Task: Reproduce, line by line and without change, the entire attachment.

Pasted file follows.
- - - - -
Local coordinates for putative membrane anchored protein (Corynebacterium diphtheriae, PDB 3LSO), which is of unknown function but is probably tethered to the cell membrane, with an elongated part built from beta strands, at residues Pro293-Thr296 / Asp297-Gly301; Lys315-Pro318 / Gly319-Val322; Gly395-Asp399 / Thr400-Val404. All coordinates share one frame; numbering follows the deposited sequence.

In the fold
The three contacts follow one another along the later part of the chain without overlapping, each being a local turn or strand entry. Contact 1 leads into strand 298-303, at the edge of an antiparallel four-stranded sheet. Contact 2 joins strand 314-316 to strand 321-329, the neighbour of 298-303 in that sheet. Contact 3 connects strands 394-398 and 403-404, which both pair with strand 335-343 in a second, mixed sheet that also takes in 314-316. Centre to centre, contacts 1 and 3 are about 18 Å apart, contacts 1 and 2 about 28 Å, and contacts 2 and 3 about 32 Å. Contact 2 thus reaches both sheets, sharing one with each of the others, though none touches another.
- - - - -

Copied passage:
Local coordinates for putative membrane anchored protein (Corynebacterium diphtheriae, PDB 3LSO), which is of unknown function but is probably tethered to the cell membrane, with an elongated part built from beta strands, at residues Pro293-Thr296 / Asp297-Gly301; Lys315-Pro318 / Gly319-Val322; Gly395-Asp399 / Thr400-Val404. All coordinates share one frame; numbering follows the deposited sequence.

In the fold
The three contacts follow one another along the later part of the chain without overlapping, each being a local turn or strand entry. Contact 1 leads into strand 298-303, at the edge of an antiparallel four-stranded sheet. Contact 2 joins strand 314-316 to strand 321-329, the neighbour of 298-303 in that sheet. Contact 3 connects strands 394-398 and 403-404, which both pair with strand 335-343 in a second, mixed sheet that also takes in 314-316. Centre to centre, contacts 1 and 3 are about 18 Å apart, contacts 1 and 2 about 28 Å, and contacts 2 and 3 about 32 Å. Contact 2 thus reaches both sheets, sharing one with each of the others, though none touches another.